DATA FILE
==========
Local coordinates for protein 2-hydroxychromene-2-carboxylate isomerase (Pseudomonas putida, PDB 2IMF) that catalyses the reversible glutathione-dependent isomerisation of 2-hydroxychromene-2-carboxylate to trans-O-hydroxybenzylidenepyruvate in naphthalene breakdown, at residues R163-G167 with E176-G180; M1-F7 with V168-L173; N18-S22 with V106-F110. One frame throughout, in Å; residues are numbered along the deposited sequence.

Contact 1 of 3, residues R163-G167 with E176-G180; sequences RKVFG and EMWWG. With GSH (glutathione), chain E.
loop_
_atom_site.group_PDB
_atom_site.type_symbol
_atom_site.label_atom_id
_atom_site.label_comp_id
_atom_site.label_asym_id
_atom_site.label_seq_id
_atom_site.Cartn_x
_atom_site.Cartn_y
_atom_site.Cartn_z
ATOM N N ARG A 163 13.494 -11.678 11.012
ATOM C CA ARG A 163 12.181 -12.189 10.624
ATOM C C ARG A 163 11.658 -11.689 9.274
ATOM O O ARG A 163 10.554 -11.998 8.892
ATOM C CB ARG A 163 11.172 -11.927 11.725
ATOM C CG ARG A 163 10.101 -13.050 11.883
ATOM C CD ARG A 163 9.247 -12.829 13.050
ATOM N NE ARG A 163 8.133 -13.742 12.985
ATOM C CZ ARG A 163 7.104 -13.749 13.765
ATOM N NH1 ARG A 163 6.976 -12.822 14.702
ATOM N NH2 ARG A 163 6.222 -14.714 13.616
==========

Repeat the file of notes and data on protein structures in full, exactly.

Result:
Local coordinates for protein 2-hydroxychromene-2-carboxylate isomerase (Pseudomonas putida, PDB 2IMF) that catalyses the reversible glutathione-dependent isomerisation of 2-hydroxychromene-2-carboxylate to trans-O-hydroxybenzylidenepyruvate in naphthalene breakdown, at residues R163-G167 with E176-G180; M1-F7 with V168-L173; N18-S22 with V106-F110. One frame throughout, in Å; residues are numbered along the deposited sequence.

Contact 1 of 3, residues R163-G167 with E176-G180; sequences RKVFG and EMWWG. With GSH (glutathione), chain E.
loop_
_atom_site.group_PDB
_atom_site.type_symbol
_atom_site.label_atom_id
_atom_site.label_comp_id
_atom_site.label_asym_id
_atom_site.label_seq_id
_atom_site.Cartn_x
_atom_site.Cartn_y
_atom_site.Cartn_z
ATOM N N ARG A 163 13.494 -11.678 11.012
ATOM C CA ARG A 163 12.181 -12.189 10.624
ATOM C C ARG A 163 11.658 -11.689 9.274
ATOM O O ARG A 163 10.554 -11.998 8.892
ATOM C CB ARG A 163 11.172 -11.927 11.725
ATOM C CG ARG A 163 10.101 -13.050 11.883
ATOM C CD ARG A 163 9.247 -12.829 13.050
ATOM N NE ARG A 163 8.133 -13.742 12.985
ATOM C CZ ARG A 163 7.104 -13.749 13.765
ATOM N NH1 ARG A 163 6.976 -12.822 14.702
ATOM N NH2 ARG A 163 6.222 -14.714 13.616